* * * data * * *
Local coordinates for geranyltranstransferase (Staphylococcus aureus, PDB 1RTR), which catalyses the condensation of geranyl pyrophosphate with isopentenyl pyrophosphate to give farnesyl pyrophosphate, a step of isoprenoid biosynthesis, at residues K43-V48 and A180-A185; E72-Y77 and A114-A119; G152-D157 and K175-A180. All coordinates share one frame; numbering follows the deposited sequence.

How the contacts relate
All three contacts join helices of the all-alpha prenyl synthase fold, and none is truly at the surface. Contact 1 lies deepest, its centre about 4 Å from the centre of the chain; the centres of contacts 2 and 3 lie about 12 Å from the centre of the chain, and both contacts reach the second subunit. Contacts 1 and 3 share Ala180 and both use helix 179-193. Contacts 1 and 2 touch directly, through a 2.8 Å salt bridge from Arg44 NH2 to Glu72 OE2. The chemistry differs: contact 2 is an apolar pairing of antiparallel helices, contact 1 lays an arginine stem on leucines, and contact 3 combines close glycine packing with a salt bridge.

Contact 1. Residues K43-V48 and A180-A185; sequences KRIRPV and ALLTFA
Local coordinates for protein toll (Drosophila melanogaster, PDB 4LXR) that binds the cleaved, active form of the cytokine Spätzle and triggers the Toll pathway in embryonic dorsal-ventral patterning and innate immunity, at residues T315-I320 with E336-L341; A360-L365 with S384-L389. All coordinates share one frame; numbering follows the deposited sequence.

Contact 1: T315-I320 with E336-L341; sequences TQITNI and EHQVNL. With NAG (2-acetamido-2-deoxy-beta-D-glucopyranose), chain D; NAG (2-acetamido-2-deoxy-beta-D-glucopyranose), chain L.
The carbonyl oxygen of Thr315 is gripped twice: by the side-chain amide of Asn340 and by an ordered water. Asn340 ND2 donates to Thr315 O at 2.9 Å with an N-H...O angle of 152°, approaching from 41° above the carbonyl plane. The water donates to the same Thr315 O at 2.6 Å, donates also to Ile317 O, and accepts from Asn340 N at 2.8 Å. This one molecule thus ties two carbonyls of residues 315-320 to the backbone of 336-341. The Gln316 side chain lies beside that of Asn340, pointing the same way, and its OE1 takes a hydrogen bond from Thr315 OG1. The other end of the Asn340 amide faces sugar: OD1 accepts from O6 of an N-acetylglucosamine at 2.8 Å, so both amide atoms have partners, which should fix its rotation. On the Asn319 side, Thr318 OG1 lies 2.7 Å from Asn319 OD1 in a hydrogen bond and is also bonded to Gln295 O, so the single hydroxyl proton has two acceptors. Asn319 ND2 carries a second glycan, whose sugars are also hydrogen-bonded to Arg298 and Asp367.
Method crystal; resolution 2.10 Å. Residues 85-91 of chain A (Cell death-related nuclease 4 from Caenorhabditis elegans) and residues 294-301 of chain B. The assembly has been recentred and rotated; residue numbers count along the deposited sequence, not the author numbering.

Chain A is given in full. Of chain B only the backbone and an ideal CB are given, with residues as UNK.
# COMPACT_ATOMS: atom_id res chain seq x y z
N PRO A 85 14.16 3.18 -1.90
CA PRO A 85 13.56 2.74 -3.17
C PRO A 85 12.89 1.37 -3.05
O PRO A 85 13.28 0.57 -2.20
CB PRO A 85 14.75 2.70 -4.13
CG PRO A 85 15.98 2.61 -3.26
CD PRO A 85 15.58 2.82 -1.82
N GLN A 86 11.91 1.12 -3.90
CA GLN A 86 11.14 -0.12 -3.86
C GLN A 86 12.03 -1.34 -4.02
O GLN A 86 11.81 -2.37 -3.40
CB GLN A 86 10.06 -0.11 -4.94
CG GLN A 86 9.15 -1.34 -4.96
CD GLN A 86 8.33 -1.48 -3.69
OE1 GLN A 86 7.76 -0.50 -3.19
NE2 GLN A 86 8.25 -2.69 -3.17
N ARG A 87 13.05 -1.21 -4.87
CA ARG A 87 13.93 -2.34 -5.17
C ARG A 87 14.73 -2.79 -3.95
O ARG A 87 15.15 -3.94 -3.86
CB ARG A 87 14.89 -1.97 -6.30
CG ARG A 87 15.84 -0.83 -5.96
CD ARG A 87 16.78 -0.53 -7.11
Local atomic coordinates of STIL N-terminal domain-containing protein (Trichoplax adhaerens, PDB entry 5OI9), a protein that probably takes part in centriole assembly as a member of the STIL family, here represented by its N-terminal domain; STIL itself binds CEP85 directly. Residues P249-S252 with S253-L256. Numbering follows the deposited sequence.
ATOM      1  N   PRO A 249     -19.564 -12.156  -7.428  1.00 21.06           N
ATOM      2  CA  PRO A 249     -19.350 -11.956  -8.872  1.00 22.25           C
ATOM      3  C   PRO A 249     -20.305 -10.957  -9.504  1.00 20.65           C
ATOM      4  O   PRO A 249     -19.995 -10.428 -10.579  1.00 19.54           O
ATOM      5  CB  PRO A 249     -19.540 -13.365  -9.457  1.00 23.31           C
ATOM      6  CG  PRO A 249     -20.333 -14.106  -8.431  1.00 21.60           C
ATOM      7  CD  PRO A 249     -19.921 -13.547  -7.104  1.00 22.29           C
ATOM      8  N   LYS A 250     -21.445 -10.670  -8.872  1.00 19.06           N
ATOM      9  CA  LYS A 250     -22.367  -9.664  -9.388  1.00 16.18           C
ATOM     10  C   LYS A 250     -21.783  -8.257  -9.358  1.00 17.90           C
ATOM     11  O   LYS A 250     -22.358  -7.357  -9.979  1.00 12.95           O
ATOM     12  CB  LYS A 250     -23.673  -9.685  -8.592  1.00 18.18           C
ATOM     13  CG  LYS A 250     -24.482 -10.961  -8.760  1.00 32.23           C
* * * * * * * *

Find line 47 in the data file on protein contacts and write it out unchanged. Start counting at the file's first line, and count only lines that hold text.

ATOM     13  CG  LYS A 250     -24.482 -10.961  -8.760  1.00 32.23           C